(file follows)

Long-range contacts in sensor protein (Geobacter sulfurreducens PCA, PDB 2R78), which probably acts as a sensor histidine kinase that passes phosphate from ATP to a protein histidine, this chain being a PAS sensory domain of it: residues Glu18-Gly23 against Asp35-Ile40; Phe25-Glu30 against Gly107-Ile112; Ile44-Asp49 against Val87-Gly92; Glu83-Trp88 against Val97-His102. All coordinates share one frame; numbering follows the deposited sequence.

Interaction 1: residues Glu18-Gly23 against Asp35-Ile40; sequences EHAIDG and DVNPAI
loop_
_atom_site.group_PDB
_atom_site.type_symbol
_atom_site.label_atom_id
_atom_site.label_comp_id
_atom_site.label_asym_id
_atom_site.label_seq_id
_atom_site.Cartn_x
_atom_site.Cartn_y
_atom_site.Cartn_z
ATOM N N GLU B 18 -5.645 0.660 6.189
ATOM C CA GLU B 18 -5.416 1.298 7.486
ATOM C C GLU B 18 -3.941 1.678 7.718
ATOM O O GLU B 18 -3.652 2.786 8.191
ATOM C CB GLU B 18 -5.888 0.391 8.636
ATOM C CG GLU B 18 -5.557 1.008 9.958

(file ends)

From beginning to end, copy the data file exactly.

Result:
Long-range contacts in sensor protein (Geobacter sulfurreducens PCA, PDB 2R78), which probably acts as a sensor histidine kinase that passes phosphate from ATP to a protein histidine, this chain being a PAS sensory domain of it: residues Glu18-Gly23 against Asp35-Ile40; Phe25-Glu30 against Gly107-Ile112; Ile44-Asp49 against Val87-Gly92; Glu83-Trp88 against Val97-His102. All coordinates share one frame; numbering follows the deposited sequence.

Interaction 1: residues Glu18-Gly23 against Asp35-Ile40; sequences EHAIDG and DVNPAI
loop_
_atom_site.group_PDB
_atom_site.type_symbol
_atom_site.label_atom_id
_atom_site.label_comp_id
_atom_site.label_asym_id
_atom_site.label_seq_id
_atom_site.Cartn_x
_atom_site.Cartn_y
_atom_site.Cartn_z
ATOM N N GLU B 18 -5.645 0.660 6.189
ATOM C CA GLU B 18 -5.416 1.298 7.486
ATOM C C GLU B 18 -3.941 1.678 7.718
ATOM O O GLU B 18 -3.652 2.786 8.191
ATOM C CB GLU B 18 -5.888 0.391 8.636
ATOM C CG GLU B 18 -5.557 1.008 9.958